Now is the right time to become an American Federation of Musicians member. From ragtime to rap, from the early phonograph to today's digital recordings, the AFM has been there for its members. And now there are more benefits available to AFM members than ever before, including a multi-million dollar pension fund, excellent contract protection, instrument and travelers insurance, work referral programs and access to licensed booking agents to keep you working.

As an AFM member, you are part of a membership of more than 80,000 musicians. Experience has proven that collective activity on behalf of individuals with similar interests is the most effective way to achieve a goal. The AFM can negotiate agreements and administer contracts, procure valuable benefits and achieve legislative goals. A single musician has no such power.

The AFM has a proud history of managing change rather than being victimized by it. We find strength in adversity, and when the going gets tough, we get creative - all on your behalf.

Like the industry, the AFM is also changing and evolving, and its policies and programs will move in new directions dictated by its members. As a member, you will determine these directions through your interest and involvement. Your membership card will be your key to participation in governing your union, keeping it responsive to your needs and enabling it to serve you better. To become a member now, visit www.afm.org/join.

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Home » Music Business » Success Could Be Just One Gig Away


Success Could Be Just One Gig Away

  -  Member Local 78 (Syracuse, NY)

It’s not always easy. We all have bad days, sometimes bad weeks. Maybe the gigs aren’t coming in as fast as you want. Maybe your calendar is full, but the gigs suck. Maybe you feel your career should be at a higher level, but you’re still stuck playing for just over scale at a place that just doesn’t appreciate you. Maybe your piano sounds “like a carnival” and “the microphone smells like a beer,” but in deference to Billy Joel, that “bread in your jar” adds up, even though no one says, “Man, what are you doing here?” C’mon, lighten up. You could be working at Taco Bell or McDonald’s. Success, or a decent break, could just be a couple of choruses away.

Just when you think you’re stuck in a rut, and you think you’re serving a sentence of Saturday afternoon weddings and scale work at one of the local gin mills, you never know who’s going to hear you and help take you or your group to a higher level. You always have to be on top of your game if you have any aspirations of getting to a higher level. Don’t make the mistake of playing less than your best, just because the gig is the pits.

In life, difficulty and adversity are good for you. They make you stronger and help you grow. I think it’s especially true in the music business. The problem is that, as musicians, we start to be prophets of our own destiny. How many times have these negative words and “weasel” phrases come out of your mouth:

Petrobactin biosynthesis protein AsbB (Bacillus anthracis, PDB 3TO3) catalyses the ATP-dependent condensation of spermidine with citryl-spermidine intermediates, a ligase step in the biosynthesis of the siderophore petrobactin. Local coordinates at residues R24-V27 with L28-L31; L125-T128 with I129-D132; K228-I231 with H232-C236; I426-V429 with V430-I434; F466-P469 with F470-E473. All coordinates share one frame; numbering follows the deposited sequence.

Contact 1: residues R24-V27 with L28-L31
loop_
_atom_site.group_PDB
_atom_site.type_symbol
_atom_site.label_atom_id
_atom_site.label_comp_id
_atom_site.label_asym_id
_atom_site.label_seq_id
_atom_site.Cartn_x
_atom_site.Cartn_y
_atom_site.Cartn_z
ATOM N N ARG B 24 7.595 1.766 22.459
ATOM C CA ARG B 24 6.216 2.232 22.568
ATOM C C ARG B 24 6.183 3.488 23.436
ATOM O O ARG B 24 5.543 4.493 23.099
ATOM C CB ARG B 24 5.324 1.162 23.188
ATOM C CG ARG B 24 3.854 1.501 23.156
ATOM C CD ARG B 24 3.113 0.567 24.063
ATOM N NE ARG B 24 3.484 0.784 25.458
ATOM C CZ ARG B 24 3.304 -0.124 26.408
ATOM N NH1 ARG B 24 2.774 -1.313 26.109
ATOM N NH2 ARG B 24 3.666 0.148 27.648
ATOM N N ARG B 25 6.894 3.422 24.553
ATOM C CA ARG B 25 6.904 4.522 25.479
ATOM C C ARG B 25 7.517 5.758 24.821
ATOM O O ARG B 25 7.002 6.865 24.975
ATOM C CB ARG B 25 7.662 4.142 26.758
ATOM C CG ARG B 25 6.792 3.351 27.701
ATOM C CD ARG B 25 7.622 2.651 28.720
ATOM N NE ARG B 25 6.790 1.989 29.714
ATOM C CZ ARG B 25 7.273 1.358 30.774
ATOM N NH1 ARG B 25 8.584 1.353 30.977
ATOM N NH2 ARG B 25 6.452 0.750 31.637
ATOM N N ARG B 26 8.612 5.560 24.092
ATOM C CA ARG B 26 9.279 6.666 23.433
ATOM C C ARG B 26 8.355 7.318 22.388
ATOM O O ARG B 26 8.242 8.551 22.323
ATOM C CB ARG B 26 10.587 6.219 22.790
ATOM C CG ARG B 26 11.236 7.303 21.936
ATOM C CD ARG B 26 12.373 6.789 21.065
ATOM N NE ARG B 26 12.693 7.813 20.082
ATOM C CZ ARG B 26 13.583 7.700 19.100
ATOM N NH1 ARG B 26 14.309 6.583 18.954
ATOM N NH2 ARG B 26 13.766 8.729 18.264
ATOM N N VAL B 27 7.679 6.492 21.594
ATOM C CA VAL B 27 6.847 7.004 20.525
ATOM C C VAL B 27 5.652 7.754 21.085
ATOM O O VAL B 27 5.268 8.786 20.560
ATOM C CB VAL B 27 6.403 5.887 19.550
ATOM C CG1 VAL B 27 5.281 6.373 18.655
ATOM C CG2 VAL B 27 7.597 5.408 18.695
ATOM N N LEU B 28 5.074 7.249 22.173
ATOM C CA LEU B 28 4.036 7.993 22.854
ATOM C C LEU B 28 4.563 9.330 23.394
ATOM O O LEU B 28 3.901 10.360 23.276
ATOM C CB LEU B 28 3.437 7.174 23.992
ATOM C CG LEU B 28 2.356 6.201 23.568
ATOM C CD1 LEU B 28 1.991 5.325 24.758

• “Nobody wants to hire live musicians anymore”
  • “You can’t make a living playing music in this town”
  • “We’re lucky to get scale”
  • “I hate playing this crap”
  • “Nobody wants to hear good music anymore”
  • “Clubs can’t pay musicians what they’re worth”
  • “DJs are getting all the work”
  • “This is a weekend town, musicians can’t make a living here”

If you believe it, it must be so.

Therefore, if this is starting to sound familiar, you have two options: either quit or do something about it. Quitting is your prerogative, but if you’d rather do something about it, then don’t just sit around waiting for the phone to ring. Forget the self-pity, the negativeness, and the whining. Get yourself a better website, up-to-date demo video, and a quality promotional package. Start using the phone for a little outbound telemarketing and ask for referrals.

Ask yourself how bad do you want more work, or better work? What are you willing to give up for it? Nothing comes easy. You get what you give. Are you willing to play more cover songs, even if you like just doing originals? Are you willing to travel a little more, or even move if it’s necessary? Have you checked the AFM list of agents in your area to get better representation? Are you networking with other people in your local? Have you done a recent recording that shows your best talents? Do you have a separate brochure just for corporate work? Have you made friends with the media? Do the guys who do the morning drive on your local radio stations know you, mention you once in awhile, or even play your stuff? Do you add to your e-mail and snail mail list database regularly? Do you even have those mailing lists?

What can you do this week to get more work or better work next week? Do a little soul-searching. Are you using the Musicians Performance Fund to your advantage so you can get more exposure and be a public service to your community as well? Are you getting PR in your local paper on a regular basis? Are your chops as good as they could be? Do you run circles around most of the other musicians in your area, or could you stand a little woodshedding to polish up your talent? Is your library of tunes current, or do you rely on what you’ve already got in the can?

You are what you believe. Attitude is important. Keep trying something new until success starts to smack you in the face. You’re an AFM member, a professional musician, and you have the inside track. Maybe it’s time to reshuffle and expand your horizons beyond the next block. Remember, if you do what you’ve always done, nothing’s going to change. How bad do you want to take your career to the next level? Do you want it bad enough to actually do something about it right away? Those big breaks don’t just come out of nowhere. You have to make them happen. It’s your choice.







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